Drilling Conference held in San Diego, California, USA, 6-8

March 2012

3. Stockhausen E.J. and Lesso W.G. Jr : Continuous Direction

and Inclination Measurements Lead to an Improvement in

Wellbore Positioning, paper SPE/IADC 79917, presented at the

SPE/IADC Drilling Conference held in Amsterdam, The

Netherlands 19-21 February 2003.

4. Gaynor T.M., Chen D.C-K., Stuart D., Comeaux B.: Tortuosity

versus Micro-Tortuosity Why Little Things Mean a Lot,

paper SPE/IADC 67818, SPE/IADC Drilling Conference held in

Amsterdam, The Netherlands, 27 February1 March 2001

5. Pastusek P., Brackin V.: A model for Borehole Oscillations,

paper SPE/IADC 84448, SPE Annual Technical Conference and

Exhibition held in Denver, Colorado, USA, 5-8 October 2003

6. Samuel G.R. and Bharucha K. : Tortuosity Factors for Highly

Tortuous Wells : A practical Approach, paper SPE/IADC

92565 presented at the SPE/IADC Drilling Conference held in

Amsterdam, The Netherlands, 23-25 February 2005

7. Menand S., Simon C., Gaombalet J., Macresy L., Gerbaud L.,

Ben Hamida M., Amghar Y., Denoix H., Cuiller B., Sinardet H.

: PDC Bit Steerability Modeling and Testing for Push-the-bit

and Point-the-bit RSS, paper SPE 151283, IADC/SPE Drilling

Conference, 6-8 March 2012, San Diego, CA, USA

8. Heisig G., Cavallaro G., Jogi P., Hood J. and Forstner I. :

Continuous Borehole Curvature Estimates While Drilling

Based on Downhole Bending Moment Measurements, paper

SPE 90794, presented at the SPE Annual Technical Conference

and Exhibition held in Houston, Texas, USA, 26-29 September

2004

9. Menand S., Sellami H., Tijani M. and Akowanou J. : Buckling

of Tubulars in Actual Field Conditions, paper SPE102850,

presented at the 2006 SPE Annual Technical Conference and

Exhibition, 24-27 September 2006, San Antonio, Texas, USA

10. Tikhonov V.S., Safronov A.I. and Gelfat M.Y. Method of

Dynamic Analysis of Rod-In-Hole Buckling, ESDA2006-

95059, Proceedings of ESDA 2006. 8th Biennal ASME

Conference on Engineering Systems Design and Analysis, July

4-7, Torino, Italy

11. Menand S. A New Buckling Severity Index to Quantify Failure

and Lock-up Risks in Highly Deviated Wells, paper SPE

151279, 2012 SPE Deepwater Drilling and Completions

Conference and Exhibition, 20 - 21 June 2012, Galveston,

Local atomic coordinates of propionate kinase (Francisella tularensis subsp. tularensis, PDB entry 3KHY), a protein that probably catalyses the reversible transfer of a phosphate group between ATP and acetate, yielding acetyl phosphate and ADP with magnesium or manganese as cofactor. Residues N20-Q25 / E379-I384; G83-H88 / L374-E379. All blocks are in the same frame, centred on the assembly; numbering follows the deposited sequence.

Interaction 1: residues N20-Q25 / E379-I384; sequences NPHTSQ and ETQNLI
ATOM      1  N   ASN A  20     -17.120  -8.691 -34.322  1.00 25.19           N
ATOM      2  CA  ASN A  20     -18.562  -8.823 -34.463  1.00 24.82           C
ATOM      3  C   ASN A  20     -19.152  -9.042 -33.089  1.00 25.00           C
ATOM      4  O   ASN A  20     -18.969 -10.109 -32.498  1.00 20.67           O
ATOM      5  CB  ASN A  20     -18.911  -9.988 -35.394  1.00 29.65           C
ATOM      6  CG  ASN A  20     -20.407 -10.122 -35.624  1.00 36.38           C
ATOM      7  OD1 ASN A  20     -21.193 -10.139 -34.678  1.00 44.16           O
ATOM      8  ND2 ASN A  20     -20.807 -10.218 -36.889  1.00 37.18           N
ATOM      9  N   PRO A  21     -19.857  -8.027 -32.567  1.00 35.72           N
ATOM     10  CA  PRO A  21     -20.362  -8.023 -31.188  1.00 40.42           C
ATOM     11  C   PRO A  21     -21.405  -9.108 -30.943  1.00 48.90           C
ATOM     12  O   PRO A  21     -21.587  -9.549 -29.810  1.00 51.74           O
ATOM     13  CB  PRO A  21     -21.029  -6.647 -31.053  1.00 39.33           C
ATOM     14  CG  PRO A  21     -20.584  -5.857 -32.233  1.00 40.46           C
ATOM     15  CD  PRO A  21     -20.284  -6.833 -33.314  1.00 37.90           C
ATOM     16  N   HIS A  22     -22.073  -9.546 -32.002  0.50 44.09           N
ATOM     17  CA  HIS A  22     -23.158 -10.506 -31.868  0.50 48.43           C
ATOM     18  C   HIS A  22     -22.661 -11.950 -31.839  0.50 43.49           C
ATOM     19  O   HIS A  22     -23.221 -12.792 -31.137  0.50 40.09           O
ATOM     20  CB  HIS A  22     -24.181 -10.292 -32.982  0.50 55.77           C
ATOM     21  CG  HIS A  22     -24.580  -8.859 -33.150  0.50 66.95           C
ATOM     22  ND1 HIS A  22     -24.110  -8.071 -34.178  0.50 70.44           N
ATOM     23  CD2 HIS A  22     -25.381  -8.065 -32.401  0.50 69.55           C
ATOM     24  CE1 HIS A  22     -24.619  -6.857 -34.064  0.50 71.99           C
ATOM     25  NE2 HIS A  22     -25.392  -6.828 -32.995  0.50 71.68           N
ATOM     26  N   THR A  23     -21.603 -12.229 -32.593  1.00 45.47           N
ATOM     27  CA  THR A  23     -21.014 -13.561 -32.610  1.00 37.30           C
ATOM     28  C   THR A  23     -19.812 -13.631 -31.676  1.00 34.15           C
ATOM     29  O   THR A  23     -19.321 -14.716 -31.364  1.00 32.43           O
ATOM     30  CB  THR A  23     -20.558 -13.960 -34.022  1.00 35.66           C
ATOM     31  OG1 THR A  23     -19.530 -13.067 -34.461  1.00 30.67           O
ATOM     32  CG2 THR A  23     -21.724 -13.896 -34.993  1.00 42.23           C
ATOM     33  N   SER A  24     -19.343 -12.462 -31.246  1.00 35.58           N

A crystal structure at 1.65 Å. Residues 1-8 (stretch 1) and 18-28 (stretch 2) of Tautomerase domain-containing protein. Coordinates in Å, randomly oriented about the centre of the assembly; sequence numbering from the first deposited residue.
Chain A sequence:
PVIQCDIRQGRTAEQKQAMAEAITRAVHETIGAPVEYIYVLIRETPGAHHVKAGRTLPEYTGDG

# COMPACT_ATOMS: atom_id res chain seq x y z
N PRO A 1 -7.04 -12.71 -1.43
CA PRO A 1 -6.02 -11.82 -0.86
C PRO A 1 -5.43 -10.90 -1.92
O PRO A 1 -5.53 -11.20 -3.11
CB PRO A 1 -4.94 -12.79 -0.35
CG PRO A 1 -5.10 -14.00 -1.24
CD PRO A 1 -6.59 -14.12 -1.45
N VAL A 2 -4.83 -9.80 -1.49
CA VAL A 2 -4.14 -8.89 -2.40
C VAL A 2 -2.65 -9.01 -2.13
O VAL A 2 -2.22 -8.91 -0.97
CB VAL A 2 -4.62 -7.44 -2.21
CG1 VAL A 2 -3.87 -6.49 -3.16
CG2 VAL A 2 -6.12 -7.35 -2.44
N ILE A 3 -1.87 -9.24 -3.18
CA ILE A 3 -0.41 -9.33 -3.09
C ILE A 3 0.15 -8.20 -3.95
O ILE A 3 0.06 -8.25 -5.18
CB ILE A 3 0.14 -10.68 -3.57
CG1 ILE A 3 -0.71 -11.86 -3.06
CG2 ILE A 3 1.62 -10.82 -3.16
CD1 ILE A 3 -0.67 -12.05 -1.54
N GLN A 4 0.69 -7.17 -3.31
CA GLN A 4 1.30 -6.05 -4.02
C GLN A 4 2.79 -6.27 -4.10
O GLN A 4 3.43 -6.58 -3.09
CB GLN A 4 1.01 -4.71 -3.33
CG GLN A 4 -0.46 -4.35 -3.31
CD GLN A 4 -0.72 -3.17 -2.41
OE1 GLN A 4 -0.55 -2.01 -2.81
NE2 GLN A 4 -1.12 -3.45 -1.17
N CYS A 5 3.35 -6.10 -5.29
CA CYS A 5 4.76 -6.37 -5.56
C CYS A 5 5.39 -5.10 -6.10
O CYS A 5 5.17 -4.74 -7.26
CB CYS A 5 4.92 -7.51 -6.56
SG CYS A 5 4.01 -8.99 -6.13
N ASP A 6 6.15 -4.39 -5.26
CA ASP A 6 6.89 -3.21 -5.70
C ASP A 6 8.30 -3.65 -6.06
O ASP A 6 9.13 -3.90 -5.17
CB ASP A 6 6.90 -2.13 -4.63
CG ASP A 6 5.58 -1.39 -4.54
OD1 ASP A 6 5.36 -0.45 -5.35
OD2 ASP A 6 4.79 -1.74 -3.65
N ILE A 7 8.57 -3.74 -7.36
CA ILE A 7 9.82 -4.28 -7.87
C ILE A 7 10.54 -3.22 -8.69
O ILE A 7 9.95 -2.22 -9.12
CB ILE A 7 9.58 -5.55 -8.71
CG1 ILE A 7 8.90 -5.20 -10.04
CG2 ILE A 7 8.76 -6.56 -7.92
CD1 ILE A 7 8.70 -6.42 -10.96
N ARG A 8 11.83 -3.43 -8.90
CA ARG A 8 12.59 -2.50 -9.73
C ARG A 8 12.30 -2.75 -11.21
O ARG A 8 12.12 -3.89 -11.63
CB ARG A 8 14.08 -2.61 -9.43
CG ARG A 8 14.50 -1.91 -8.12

Texas, USA

12. Menand S., Bjorset A., Macresy L.: , A New Buckling Model

Successfully Validated with Full-Scale Buckling Tests, AADE

6 S. Menand AADE-13-FTCE-21

Figure 1: Typical Slide-Rotary pattern of a steerable mud motor (Source: Stockhausen et al3)

Figure 2: Example of borehole tortuosity. Planned trajectory (perfectly smooth), Sinusoidal variation (period = 70ft,

amplitude = 1.2 deg.), Random variation (period = 6ft, amplitude = 0.5 deg. max) and an actual variation measured by a

continuous survey measurement tool (period 80ft, amplitude 0.4 deg.).

AADE-13-FTCE-21 Borehole Tortuosity Effect on Maximum Horizontal Drilling Length Based on Advanced Buckling Modeling 7

Figure 4: Calculated Slide-Rotary pattern using a rock-bit model coupled to BHA model

Figure 5: Schematics illustrating modeling difference between Soft-string and Stiff-string model in presence of tortuosity

8 S. Menand AADE-13-FTCE-21

AADE-13-FTCE-21 Borehole Tortuosity Effect on Maximum Horizontal Drilling Length Based on Advanced Buckling Modeling 9

Figure 8: Well#2 Tortuosity Tort.#3 Tension/compression along the drillstring while running in hole @17,500ft - Buckling

Severity Index

Figure 9: 3D deflection, Contact Side Force and Bending Moment while running in hole @17,500ft

10 S. Menand AADE-13-FTCE-21

Figure 10: Tension/compression along the drillstring while running in hole @17,500ft - Buckling Severity Index Wells #1,

#2, #3 Planned wells

AADE-13-FTCE-21 Borehole Tortuosity Effect on Maximum Horizontal Drilling Length Based on Advanced Buckling Modeling 11

Figure 11: Tension/compression along the drillstring while running in hole @17,500ft - Buckling Severity Index Wells #2

(Planned and different Tortuosity Levels)

Figure 12: Tension/compression along the drillstring while running in hole @17,500ft - Buckling Severity Index Wells #3

(Planned and different Tortuosity Levels)

12 S. Menand AADE-13-FTCE-21

Figure 13: Tension/compression along the drillstring while drilling in rotary @ 17,500ft - Buckling Severity Index Wells #1,

#2, #3 (Planned and different Tortuosity Levels)

AADE-13-FTCE-21 Borehole Tortuosity Effect on Maximum Horizontal Drilling Length Based on Advanced Buckling Modeling 13

Figure 14: Torque along the drillstring while drilling in rotary mode @ 17,500ft - Wells #1, #2, #3 (Planned and different

Tortuosity Levels)

Figure 15: Sinusoidal buckling observed while drilling at 17,500ft (WOB=20 klbs, TOB=3,500 lbf.ft) Wells#1, #2, #3

Tortuosity #2